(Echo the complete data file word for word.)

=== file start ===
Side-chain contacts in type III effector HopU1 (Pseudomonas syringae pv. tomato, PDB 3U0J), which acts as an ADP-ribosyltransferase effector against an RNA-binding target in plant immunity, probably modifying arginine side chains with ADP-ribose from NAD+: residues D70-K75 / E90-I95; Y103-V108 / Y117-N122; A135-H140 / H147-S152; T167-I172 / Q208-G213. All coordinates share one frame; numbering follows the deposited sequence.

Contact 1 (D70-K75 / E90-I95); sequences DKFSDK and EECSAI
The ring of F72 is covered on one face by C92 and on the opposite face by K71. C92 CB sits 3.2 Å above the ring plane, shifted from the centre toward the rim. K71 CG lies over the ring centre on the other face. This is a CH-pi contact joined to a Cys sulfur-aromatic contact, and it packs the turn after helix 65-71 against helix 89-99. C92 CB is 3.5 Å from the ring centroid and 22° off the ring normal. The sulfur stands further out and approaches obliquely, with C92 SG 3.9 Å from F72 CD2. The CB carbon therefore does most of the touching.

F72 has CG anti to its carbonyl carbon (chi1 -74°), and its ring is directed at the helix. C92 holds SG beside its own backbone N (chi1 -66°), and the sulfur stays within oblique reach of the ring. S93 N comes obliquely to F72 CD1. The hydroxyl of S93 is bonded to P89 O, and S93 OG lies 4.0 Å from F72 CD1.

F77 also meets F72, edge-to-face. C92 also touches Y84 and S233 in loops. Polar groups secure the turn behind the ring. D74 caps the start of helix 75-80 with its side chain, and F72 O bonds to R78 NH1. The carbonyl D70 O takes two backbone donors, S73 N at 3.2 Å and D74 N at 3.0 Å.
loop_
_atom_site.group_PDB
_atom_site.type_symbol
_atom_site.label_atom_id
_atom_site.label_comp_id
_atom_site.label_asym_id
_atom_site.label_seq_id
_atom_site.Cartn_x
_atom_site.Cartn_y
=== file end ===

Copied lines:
Side-chain contacts in type III effector HopU1 (Pseudomonas syringae pv. tomato, PDB 3U0J), which acts as an ADP-ribosyltransferase effector against an RNA-binding target in plant immunity, probably modifying arginine side chains with ADP-ribose from NAD+: residues D70-K75 / E90-I95; Y103-V108 / Y117-N122; A135-H140 / H147-S152; T167-I172 / Q208-G213. All coordinates share one frame; numbering follows the deposited sequence.

Contact 1 (D70-K75 / E90-I95); sequences DKFSDK and EECSAI
The ring of F72 is covered on one face by C92 and on the opposite face by K71. C92 CB sits 3.2 Å above the ring plane, shifted from the centre toward the rim. K71 CG lies over the ring centre on the other face. This is a CH-pi contact joined to a Cys sulfur-aromatic contact, and it packs the turn after helix 65-71 against helix 89-99. C92 CB is 3.5 Å from the ring centroid and 22° off the ring normal. The sulfur stands further out and approaches obliquely, with C92 SG 3.9 Å from F72 CD2. The CB carbon therefore does most of the touching.

F72 has CG anti to its carbonyl carbon (chi1 -74°), and its ring is directed at the helix. C92 holds SG beside its own backbone N (chi1 -66°), and the sulfur stays within oblique reach of the ring. S93 N comes obliquely to F72 CD1. The hydroxyl of S93 is bonded to P89 O, and S93 OG lies 4.0 Å from F72 CD1.

F77 also meets F72, edge-to-face. C92 also touches Y84 and S233 in loops. Polar groups secure the turn behind the ring. D74 caps the start of helix 75-80 with its side chain, and F72 O bonds to R78 NH1. The carbonyl D70 O takes two backbone donors, S73 N at 3.2 Å and D74 N at 3.0 Å.
loop_
_atom_site.group_PDB
_atom_site.type_symbol
_atom_site.label_atom_id
_atom_site.label_comp_id
_atom_site.label_asym_id
_atom_site.label_seq_id
_atom_site.Cartn_x
_atom_site.Cartn_y